For many of our folks, this was the first time they’d ever attended an “Ash Wednesday” service. After discussing what Ash Wednesday was all about—repentance, recommitment, preparation for the Lenten journey—they were on board, but still didn’t know what to expect. Much time was given to discussing whether it was better to take the ashes on your forehead or on the back of your hand and opinions abounded for both positions.
Furthermore, since this community Ash Wednesday service was happening at Ascension Lutheran Church—one of our partner congregations who hosts one of our Thursday night meals every month—there was some discussion of just how communion would be happening. We went over what it would look like and, for some of our brothers and sisters, how to indicate they’d prefer juice over wine.
On the night of Ash Wednesday, our diverse little band of brothers and sisters arrived in cars and vans, packed in tightly and buzzing about the next night’s dinner plans. That night, we numbered 25. Voices hushed as we entered the sanctuary and we were once again impressed by the beauty of the space and reminded that tonight was a special night—a holy night.
With whispered voices, we discussed the candles and which one represented Jesus. We looked for our favorite symbols on their kneeling pads and elbowed each other when we found one we didn’t recognize. With hushed consideration, we examined each of the minister’s robes and stoles, each of us picking out the one we thought was the best. We took some time to look around the sanctuary and see representatives of so many congregations in Danville. Many of the congregations represented were partners with us and we were glad to recognize so many faces.
The service was thoughtful and contemplative—a style many of us are very comfortable with—and we considered the scripture and the words of the preacher. We partook of one loaf and one cup and proclaimed our unity with those gathered and with the great Church Universal. We wore ashes on our skin with that curious mix of quiet confidence and contrition that is so common to Ash Wednesday throughout our world. There were so many things that were new and strange to so many of us that night. We came because it was where we belonged on a night like that, but we brought so many questions and curious thoughts with us.
A local minister implored us to remember the many folks in Danville who were hungry. She said to us, “Maybe none of us here has ever been hungry…” and my eyes flew to a number of our folks who have known hunger all too well—who have felt its desperate grip and struggled to find not just their daily bread, but their barest sustenance as well.
They gave me a sheepish grin and shrugged their shoulders.
I looked around at our little flock gathered in that beautiful space and considered how many of our leaders and beloved were precisely the people that the imminent offering was intended to serve. The plates were distributed by Ascension’s ushers and an offering was called for one of our favorite organizations, God’s Storehouse, to help provide food for those without.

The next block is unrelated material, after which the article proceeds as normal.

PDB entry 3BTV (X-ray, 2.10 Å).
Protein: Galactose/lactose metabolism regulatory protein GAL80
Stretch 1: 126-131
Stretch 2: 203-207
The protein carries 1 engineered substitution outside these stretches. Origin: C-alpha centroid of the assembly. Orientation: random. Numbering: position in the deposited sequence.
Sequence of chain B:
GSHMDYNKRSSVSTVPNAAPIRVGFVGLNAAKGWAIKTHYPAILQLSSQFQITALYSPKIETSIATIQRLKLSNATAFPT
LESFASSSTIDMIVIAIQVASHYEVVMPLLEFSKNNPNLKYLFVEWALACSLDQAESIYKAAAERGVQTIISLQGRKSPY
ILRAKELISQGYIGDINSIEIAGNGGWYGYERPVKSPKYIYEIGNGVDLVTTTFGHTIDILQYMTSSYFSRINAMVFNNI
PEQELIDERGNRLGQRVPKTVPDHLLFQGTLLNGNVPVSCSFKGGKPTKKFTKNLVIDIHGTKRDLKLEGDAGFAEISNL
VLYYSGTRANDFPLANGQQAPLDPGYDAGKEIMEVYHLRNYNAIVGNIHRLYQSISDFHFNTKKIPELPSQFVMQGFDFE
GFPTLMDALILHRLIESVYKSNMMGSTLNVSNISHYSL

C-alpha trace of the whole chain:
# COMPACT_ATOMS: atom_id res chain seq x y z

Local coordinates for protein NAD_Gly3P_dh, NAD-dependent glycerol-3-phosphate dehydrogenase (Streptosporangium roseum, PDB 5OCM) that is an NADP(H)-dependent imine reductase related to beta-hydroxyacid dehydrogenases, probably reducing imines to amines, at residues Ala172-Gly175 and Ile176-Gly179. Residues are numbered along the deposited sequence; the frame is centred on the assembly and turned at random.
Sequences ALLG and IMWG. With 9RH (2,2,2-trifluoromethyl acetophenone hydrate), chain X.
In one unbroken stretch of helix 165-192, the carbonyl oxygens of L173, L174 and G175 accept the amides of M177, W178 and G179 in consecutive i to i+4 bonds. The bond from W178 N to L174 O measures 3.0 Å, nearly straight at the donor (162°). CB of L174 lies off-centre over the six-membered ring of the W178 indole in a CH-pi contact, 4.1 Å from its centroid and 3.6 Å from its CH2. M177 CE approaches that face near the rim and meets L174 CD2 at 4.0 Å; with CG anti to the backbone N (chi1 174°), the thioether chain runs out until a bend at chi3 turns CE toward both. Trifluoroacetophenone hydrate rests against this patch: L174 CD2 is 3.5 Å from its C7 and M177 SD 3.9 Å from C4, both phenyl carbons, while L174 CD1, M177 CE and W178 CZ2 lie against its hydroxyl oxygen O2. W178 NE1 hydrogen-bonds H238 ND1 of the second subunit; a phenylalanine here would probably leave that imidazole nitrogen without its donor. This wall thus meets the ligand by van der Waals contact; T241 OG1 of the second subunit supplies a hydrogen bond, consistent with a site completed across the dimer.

The plates passed so quickly that some of our folks barely saw them coming. In a moment, the offering plates had moved on to the pews in front of them. Though there may have been many things that night about which we had questions, this was one that seemed crystal clear to our little crew of beloved and lovely folks.
One of our more recently developed leaders—half-rising from his seat—gestured to one of the ushers that we’d like to contribute. Piercing the silence of that gorgeous space, he softly said, “Bring ‘em back.”
The shocked usher stood still for a moment and then brought a plate back to pass. From our pockets came both crumpled ones and fives and crisp twenties; both hastily written checks and handfuls of change. Too many of us knew hunger too well to let those plates pass silently. People who once had depended upon charity to eat (and some who still do) gave of themselves and eagerly called for the opportunity to do so.
For a few short moments, the Kingdom reigned in that place and in those pews.
The rest of the offering, and the night itself, went off without a hitch and 25 of us piled back into cars and vans with ashes on our skin reminding us that it is from dust that we came and it is to dust that we shall surely return. But, in the meantime we’re going to keep calling back the offering plates and pouring our lives into all those places where the world tells us we’re wasting our time. We’re going to keep cultivating grace and mercy in desperate places—confident that nothing can hold back the Kingdom of God from springing up all around us.
Joshua is a storyteller and a leader and member of Grace and Main Fellowship, an intentional Christian community devoted to hospitality, prayer, and discipleship. He is the executive director of Third Chance Ministries, which identifies, develops, and supports missionaries who gather together and nurture intentional Christian communities of hospitality and service in areas of profound need.